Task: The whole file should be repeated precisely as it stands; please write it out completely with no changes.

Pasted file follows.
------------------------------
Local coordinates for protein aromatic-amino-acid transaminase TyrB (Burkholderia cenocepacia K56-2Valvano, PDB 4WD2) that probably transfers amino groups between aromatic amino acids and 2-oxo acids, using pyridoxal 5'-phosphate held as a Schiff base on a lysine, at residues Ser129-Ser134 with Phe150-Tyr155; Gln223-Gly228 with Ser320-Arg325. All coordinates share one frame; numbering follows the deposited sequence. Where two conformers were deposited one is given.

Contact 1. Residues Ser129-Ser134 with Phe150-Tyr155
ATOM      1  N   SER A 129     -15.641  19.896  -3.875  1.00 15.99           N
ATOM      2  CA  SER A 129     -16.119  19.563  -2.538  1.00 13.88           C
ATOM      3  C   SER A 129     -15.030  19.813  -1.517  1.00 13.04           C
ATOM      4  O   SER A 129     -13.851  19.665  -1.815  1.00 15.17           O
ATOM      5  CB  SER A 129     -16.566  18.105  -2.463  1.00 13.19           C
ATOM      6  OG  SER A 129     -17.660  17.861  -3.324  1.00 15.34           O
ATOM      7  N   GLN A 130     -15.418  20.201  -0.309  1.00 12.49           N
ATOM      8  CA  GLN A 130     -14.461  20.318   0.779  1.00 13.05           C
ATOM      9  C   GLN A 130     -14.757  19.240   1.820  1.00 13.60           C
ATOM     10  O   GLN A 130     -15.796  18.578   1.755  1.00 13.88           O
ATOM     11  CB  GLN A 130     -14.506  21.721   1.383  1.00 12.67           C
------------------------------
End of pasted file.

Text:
Local coordinates for protein aromatic-amino-acid transaminase TyrB (Burkholderia cenocepacia K56-2Valvano, PDB 4WD2) that probably transfers amino groups between aromatic amino acids and 2-oxo acids, using pyridoxal 5'-phosphate held as a Schiff base on a lysine, at residues Ser129-Ser134 with Phe150-Tyr155; Gln223-Gly228 with Ser320-Arg325. All coordinates share one frame; numbering follows the deposited sequence. Where two conformers were deposited one is given.

Contact 1. Residues Ser129-Ser134 with Phe150-Tyr155
ATOM      1  N   SER A 129     -15.641  19.896  -3.875  1.00 15.99           N
ATOM      2  CA  SER A 129     -16.119  19.563  -2.538  1.00 13.88           C
ATOM      3  C   SER A 129     -15.030  19.813  -1.517  1.00 13.04           C
ATOM      4  O   SER A 129     -13.851  19.665  -1.815  1.00 15.17           O
ATOM      5  CB  SER A 129     -16.566  18.105  -2.463  1.00 13.19           C
ATOM      6  OG  SER A 129     -17.660  17.861  -3.324  1.00 15.34           O
ATOM      7  N   GLN A 130     -15.418  20.201  -0.309  1.00 12.49           N
ATOM      8  CA  GLN A 130     -14.461  20.318   0.779  1.00 13.05           C
ATOM      9  C   GLN A 130     -14.757  19.240   1.820  1.00 13.60           C
ATOM     10  O   GLN A 130     -15.796  18.578   1.755  1.00 13.88           O
ATOM     11  CB  GLN A 130     -14.506  21.721   1.383  1.00 12.67           C